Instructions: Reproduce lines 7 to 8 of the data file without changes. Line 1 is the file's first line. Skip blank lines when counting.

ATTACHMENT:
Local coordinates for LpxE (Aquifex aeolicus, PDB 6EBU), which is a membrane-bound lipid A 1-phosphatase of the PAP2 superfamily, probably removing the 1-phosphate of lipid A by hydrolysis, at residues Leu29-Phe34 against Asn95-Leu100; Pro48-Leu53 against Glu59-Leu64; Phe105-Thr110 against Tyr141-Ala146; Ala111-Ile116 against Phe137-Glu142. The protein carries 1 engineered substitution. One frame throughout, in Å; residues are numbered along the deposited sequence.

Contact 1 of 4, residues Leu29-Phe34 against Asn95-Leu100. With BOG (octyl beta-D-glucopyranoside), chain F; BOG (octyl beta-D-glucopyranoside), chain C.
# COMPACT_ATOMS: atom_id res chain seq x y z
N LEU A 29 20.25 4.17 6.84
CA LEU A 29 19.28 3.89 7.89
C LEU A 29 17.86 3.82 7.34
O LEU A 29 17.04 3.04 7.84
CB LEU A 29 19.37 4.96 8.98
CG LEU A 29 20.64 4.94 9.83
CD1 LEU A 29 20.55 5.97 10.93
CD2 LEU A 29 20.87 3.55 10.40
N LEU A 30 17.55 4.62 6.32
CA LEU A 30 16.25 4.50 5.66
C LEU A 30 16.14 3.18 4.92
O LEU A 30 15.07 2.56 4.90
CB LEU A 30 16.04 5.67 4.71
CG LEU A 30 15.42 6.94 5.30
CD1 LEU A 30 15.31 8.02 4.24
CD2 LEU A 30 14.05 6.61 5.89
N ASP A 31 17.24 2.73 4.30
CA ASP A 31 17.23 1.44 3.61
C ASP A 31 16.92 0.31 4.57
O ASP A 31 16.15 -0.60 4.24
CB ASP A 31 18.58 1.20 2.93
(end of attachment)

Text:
O LEU A 29 17.04 3.04 7.84
CB LEU A 29 19.37 4.96 8.98